The sight of my aged uncle with his salt and pepper beard, Sasquatch Sighting shirt, and an Afro wig was just too much.
As I was peeing my pants in absolute donkey-impression-worthy laughter, my aunt informed the clerk that one member from our group was still paying. She explained that she was the one in the pink sweater.
When I finally came to, some random woman in a pink sweater was being forced-with-a-smile into a glittery reindeer number. The look on her face was pure confusion and unadulterated fear. She cooperated with the clerk, who was insisting she’d look, “Awesome!”, despite the fact that she was eyeing us like we had rabies.
When we started to get situated, Aunt Dana realized a stranger was being forced against her will into our impromptu family Christmas photo straight from Honey Boo Boo’s family picture album and said,
“Oh! Not her! We don’t know her. The other woman in the pink sweater!”
The woman, released from the Crazy Train, tore off like a bat out of hell.
When Aunt Renee was finally located and locked down with an ugly sweater, the photographing of our craziness commenced.
This was the outcome:

I made the same face in all 82 pictures.
With all of the ruckus we caused and the general shenanigans we created, I wouldn’t be surprised if they printed one of our pictures and they have it up in a staff room with the description: Just Say No.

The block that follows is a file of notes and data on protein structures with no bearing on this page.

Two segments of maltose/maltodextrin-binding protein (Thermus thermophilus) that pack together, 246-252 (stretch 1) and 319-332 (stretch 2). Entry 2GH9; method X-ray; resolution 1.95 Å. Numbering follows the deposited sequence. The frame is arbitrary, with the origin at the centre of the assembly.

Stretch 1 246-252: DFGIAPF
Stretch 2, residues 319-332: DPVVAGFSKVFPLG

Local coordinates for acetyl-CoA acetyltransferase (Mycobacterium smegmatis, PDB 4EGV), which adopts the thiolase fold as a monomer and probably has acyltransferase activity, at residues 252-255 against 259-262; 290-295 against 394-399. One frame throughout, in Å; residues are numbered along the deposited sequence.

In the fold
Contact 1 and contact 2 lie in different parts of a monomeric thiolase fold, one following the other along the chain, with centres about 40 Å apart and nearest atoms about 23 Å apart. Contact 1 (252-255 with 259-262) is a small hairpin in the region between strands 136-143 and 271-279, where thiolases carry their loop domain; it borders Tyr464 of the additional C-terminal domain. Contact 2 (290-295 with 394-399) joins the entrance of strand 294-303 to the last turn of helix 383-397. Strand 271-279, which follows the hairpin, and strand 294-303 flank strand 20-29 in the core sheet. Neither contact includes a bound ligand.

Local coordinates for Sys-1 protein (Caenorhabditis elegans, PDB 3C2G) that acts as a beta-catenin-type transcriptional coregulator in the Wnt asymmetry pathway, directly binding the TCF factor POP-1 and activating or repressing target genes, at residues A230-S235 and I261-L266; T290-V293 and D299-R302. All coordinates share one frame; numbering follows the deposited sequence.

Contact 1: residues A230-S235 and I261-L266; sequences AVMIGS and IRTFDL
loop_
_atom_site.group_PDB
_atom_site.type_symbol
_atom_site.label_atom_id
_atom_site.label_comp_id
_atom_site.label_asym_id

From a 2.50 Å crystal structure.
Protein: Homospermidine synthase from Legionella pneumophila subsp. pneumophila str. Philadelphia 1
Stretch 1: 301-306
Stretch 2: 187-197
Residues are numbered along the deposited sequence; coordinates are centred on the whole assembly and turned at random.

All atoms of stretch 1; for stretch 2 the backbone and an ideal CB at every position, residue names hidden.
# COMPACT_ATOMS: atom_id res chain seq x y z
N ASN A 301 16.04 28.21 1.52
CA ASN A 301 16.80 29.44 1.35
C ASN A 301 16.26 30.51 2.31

Merry Christmastime from the Clampetts, ya’ll !

32 thoughts on “We're Not Allowed There Anymore”

  1. Kinda reminds me of the year my sister and I wandered the antiques mall here singing “I want a hippopotamus for Christmas” at the top of our lungs while my niece cringed in horror.
    What else is family for, if not to embarrass the general population?

  2. Awww, your family is so hilarious!!! You need to write a book about a zany group of characters based off of them. The Expensive Ugly Christmas Sweater! I saw some at Target for 32 dollars!!! WTF!

  3. I love everything about this. Your Yelp reviews are on point– you’ve shared others before, right? Or did I imagine that? Either way, it’s fabulous. And so is your family! If I’d been Wrong-lady-in-the-pink-sweater, I definitely would have gleefully joined in!

  4. +1 for loving your yelp reviews!
    I was hoping you’d write ablog post about this since I saw the crazy photo on instagram! Did you get a photo with the pink-sweatered lady that wasn’t your aunt as well?

  5. I kept looking at the two group pics…it’s like those “spot the difference” cartoons except you’re not the difference. LOL! Now I want to see the 82 pics. Happy holidays!

  6. I totally understand what you mean about the hipsters ruining everything… I mean the markup on ugly sweaters. You could go to any thrift store really but you had to dig through. Now our local Goodwill has a rack that says “ugly christmas sweaters.” Now, where is the fun in that?

  7. And I thought MY family was ‘idiosyncratic’! But I have to ask: Where the heck did your uncle find those socks? Oh (I answer myself): Probably the same place my Middle Younger Brother Roger found his ‘Don’t SUCK’ tee-shirt.